Record number of students to fill Class of 2022, breaking yield rate decline

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Laurie Koehler, the vice provost for enrollment management and retention, said officials are revisiting housing assignments and adding course sections to accommodate the roughly 2,800 students in the Class of 2022.

Roughly 2,800 students will make up the Class of 2022, representing the largest freshman class since at least 2008.

Officials said more first-year students committed to GW this spring than anticipated – an unexpected uptick in the University’s long-declining yield rate, the ratio of enrolled students to the number accepted. Officials said they will make several administrative changes to accommodate the class, including cutting down on transfer admissions, adding class sections and reconfiguring housing assignments.

Zach Slotkin | Design Editor

Source: Institutional research

The University typically enrolls about 2,500 students in its freshman class every year, with 2,610 students comprising the Class of 2021, according to institutional data. The roughly 200-student increase in freshman class size between 2017 and 2018 represents a more than 7 percent jump – likely the highest one-year increase in more than a decade.

“This year, while we only admitted about 30-35 more first-year applicants than last year, we yielded first-year students at a rate higher than we have in the recent past,” Laurie Koehler, the vice provost for enrollment management and retention, said in an email.

The University’s yield rate has dwindled since 2012, falling to a record-low 23.6 percent last year, down from 24.6 percent in 2016, according to institutional data.

While final enrollment numbers won’t be released until the fall, the roughly 2,800 figure approximates GW’s yield rate at just more than 25 percent this year. Officials admitted about 11,100 students to the Class of 2022.

The increased yield also allowed the University to avoid admitting students from its waitlist for the first time in at least nine years.

To accommodate the increased class size, Koehler said officials are being “more selective” with transfer admissions and anticipate that about 150 transfer students will enroll this fall. Since 2013, about 270 students have transferred into the five main undergraduate schools annually, University spokeswoman Maralee Csellar said.

The University aims to enroll between 2,825 and 2,925 first-year and transfer students every year “to meet our various enrollment objectives, including net revenue,” Koehler said.

She said officials are also re-evaluating other aspects of campus life – including housing assignments and the schedule of classes – to prepare for the Class of 2022.

Fulbright Hall, which typically holds upperclassmen, will house some first-year students this fall. Koehler said officials are also currently adding new course sections and hiring more resident advisers to “ensure that we are considering many details so that all of our new students have an outstanding experience at GW.”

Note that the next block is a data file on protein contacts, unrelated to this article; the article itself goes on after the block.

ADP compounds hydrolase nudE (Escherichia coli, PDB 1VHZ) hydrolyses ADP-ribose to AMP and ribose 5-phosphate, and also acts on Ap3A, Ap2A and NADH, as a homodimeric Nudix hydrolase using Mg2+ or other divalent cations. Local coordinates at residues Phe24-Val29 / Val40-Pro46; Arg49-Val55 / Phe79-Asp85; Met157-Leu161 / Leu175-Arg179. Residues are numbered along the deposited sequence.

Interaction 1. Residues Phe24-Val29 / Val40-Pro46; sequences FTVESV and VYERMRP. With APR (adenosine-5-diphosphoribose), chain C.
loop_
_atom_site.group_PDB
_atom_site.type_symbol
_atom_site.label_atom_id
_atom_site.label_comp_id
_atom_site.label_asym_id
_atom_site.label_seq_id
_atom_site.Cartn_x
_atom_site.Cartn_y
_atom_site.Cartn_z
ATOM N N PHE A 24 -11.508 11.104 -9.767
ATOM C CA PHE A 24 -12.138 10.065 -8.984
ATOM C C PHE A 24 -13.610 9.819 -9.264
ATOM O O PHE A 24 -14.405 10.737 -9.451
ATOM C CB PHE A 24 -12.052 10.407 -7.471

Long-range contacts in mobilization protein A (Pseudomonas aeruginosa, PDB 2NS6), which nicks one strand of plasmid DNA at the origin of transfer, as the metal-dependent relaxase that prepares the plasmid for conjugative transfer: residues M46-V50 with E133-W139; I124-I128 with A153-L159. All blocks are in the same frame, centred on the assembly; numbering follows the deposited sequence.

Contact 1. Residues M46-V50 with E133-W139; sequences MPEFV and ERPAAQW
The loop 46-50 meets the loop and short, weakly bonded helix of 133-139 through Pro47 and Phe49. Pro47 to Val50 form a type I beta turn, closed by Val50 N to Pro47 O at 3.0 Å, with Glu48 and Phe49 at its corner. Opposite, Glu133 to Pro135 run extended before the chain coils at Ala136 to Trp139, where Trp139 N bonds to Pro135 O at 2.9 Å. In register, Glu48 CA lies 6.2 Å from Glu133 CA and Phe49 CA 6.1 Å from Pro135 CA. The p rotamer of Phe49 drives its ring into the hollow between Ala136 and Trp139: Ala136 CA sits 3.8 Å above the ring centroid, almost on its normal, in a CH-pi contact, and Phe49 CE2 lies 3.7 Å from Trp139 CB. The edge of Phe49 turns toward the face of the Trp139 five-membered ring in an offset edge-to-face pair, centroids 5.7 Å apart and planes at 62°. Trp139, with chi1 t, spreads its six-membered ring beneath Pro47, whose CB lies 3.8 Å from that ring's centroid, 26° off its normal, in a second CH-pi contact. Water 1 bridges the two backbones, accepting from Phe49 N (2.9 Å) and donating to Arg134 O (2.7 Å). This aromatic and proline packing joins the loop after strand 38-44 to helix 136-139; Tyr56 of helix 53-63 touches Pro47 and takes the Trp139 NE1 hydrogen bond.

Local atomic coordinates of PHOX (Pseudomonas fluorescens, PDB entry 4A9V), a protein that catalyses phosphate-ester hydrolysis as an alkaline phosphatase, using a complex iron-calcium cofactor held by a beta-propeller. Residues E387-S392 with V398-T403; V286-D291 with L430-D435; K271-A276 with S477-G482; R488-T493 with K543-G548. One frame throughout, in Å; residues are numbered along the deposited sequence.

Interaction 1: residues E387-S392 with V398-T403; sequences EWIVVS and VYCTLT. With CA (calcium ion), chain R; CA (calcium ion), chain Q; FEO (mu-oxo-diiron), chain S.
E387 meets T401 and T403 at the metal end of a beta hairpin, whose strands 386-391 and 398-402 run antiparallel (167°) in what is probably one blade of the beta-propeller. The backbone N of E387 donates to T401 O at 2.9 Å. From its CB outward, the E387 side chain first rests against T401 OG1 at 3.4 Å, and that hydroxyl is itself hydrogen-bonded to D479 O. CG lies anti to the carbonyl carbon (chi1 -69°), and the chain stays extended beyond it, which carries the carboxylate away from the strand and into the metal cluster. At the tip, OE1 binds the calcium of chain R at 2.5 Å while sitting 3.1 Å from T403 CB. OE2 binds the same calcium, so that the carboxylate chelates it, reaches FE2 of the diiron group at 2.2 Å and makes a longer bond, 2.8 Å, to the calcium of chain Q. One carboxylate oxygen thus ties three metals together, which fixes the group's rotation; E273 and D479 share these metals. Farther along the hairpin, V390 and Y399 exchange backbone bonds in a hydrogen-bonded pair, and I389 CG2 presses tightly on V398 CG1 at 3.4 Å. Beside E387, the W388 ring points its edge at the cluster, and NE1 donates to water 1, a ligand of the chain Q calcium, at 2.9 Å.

Higher education experts said the increased yield rate could indicate that admitted students perceive they will enter a university that prioritizes student satisfaction.

David Montesano, a college admissions strategist at the education consulting firm College Match, said officials have marketed a positive student experience to prospective students this application cycle because University President Thomas LeBlanc has placed an increased focus on improving campus culture during his first year in office.

Since arriving at GW in August, LeBlanc has approved an increase in dining dollars, an overhaul of the Colonial Health Center and a merger of the student affairs and enrollment divisions in the name of enhancing campus culture.

Montesano said a jump in enrollment likely indicates that the marketing has been successful.

“They spend a lot of time focusing on marketing and promoting a better student experience – those two things are coming together,” Montesano said.

Steve Goodman, an educational consultant and admissions strategist for the Education Writers Association, said the enrollment increase could also produce more long-term donors for the University. He said because a heightened number of students will likely stay at GW for four years – instead of the two or three that transfers spend at the University – they will feel more connected to the school and be more inclined to donate later in life.

“GW has lifted itself up to the number-one slot, and it’s all because they’re paying attention to what students want,” he said. “They focus on graduate and undergraduate students, and they’ve been able to do an amazing job – that’s what’s improved.”

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